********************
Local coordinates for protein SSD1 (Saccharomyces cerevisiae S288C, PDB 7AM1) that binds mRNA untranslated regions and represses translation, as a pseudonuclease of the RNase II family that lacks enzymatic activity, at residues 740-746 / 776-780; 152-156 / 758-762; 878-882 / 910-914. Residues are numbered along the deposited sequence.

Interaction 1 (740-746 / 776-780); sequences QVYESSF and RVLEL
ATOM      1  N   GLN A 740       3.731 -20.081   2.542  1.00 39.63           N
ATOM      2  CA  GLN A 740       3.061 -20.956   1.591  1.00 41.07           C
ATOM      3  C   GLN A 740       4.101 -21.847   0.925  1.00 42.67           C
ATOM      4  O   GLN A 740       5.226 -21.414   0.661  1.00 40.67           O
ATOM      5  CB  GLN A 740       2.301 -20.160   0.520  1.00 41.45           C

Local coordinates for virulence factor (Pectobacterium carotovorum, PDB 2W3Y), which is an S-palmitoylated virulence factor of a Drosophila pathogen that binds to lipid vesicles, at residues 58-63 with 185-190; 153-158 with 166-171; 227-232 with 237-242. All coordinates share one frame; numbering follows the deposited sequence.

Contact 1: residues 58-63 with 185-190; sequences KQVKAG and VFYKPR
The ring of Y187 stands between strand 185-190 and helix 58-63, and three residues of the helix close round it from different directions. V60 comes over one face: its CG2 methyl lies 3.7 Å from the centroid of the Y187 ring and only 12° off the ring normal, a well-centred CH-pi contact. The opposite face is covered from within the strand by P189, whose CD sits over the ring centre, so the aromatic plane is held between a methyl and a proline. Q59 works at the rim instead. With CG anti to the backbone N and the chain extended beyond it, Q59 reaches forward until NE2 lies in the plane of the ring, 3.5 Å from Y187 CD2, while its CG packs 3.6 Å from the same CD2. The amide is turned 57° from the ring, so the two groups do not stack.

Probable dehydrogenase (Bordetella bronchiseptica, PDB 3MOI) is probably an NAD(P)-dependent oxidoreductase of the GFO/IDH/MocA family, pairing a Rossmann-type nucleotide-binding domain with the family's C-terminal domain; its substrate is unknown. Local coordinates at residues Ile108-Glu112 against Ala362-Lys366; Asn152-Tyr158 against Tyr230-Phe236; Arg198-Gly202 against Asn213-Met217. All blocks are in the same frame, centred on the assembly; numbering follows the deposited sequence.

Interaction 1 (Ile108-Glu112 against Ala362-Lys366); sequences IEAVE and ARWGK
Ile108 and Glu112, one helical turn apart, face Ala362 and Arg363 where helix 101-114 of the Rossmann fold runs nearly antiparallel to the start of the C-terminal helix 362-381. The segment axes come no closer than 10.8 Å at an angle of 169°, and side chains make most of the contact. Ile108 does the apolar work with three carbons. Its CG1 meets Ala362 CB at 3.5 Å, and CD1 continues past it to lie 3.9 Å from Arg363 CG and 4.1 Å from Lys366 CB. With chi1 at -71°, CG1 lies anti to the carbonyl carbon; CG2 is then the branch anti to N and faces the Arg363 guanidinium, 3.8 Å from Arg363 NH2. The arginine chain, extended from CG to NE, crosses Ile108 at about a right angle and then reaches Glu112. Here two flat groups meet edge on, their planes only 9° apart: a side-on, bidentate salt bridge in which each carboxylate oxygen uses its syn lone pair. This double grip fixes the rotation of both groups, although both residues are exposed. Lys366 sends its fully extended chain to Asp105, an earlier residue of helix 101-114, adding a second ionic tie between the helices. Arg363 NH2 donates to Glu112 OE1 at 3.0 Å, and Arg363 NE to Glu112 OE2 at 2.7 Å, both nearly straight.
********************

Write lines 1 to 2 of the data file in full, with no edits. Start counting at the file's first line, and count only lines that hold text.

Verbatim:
Local coordinates for protein SSD1 (Saccharomyces cerevisiae S288C, PDB 7AM1) that binds mRNA untranslated regions and represses translation, as a pseudonuclease of the RNase II family that lacks enzymatic activity, at residues 740-746 / 776-780; 152-156 / 758-762; 878-882 / 910-914. Residues are numbered along the deposited sequence.

Interaction 1 (740-746 / 776-780); sequences QVYESSF and RVLEL